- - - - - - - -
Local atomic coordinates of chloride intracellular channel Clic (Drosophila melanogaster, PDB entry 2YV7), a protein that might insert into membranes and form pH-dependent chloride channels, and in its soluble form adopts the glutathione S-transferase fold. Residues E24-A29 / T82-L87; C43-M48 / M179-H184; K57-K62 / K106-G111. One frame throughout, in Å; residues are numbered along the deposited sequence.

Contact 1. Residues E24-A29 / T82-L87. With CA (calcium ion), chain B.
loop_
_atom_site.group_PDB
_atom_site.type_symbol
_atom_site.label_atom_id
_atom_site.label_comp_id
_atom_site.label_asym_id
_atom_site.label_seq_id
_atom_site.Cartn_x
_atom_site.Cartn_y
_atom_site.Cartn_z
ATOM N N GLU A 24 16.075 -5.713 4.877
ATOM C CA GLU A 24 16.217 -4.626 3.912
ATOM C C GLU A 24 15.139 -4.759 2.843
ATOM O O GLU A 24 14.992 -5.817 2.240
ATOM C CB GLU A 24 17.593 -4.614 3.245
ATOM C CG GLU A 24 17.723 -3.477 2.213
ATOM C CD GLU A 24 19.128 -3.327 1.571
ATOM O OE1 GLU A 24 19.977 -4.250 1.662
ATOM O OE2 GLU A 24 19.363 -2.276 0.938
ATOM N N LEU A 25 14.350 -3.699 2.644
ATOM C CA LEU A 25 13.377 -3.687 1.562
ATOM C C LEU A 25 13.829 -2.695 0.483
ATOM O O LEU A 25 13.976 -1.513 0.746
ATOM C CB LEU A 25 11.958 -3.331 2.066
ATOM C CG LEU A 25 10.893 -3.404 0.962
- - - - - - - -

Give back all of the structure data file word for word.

Local atomic coordinates of chloride intracellular channel Clic (Drosophila melanogaster, PDB entry 2YV7), a protein that might insert into membranes and form pH-dependent chloride channels, and in its soluble form adopts the glutathione S-transferase fold. Residues E24-A29 / T82-L87; C43-M48 / M179-H184; K57-K62 / K106-G111. One frame throughout, in Å; residues are numbered along the deposited sequence.

Contact 1. Residues E24-A29 / T82-L87. With CA (calcium ion), chain B.
loop_
_atom_site.group_PDB
_atom_site.type_symbol
_atom_site.label_atom_id
_atom_site.label_comp_id
_atom_site.label_asym_id
_atom_site.label_seq_id
_atom_site.Cartn_x
_atom_site.Cartn_y
_atom_site.Cartn_z
ATOM N N GLU A 24 16.075 -5.713 4.877
ATOM C CA GLU A 24 16.217 -4.626 3.912
ATOM C C GLU A 24 15.139 -4.759 2.843
ATOM O O GLU A 24 14.992 -5.817 2.240
ATOM C CB GLU A 24 17.593 -4.614 3.245
ATOM C CG GLU A 24 17.723 -3.477 2.213
ATOM C CD GLU A 24 19.128 -3.327 1.571
ATOM O OE1 GLU A 24 19.977 -4.250 1.662
ATOM O OE2 GLU A 24 19.363 -2.276 0.938
ATOM N N LEU A 25 14.350 -3.699 2.644
ATOM C CA LEU A 25 13.377 -3.687 1.562
ATOM C C LEU A 25 13.829 -2.695 0.483
ATOM O O LEU A 25 13.976 -1.513 0.746
ATOM C CB LEU A 25 11.958 -3.331 2.066
ATOM C CG LEU A 25 10.893 -3.404 0.962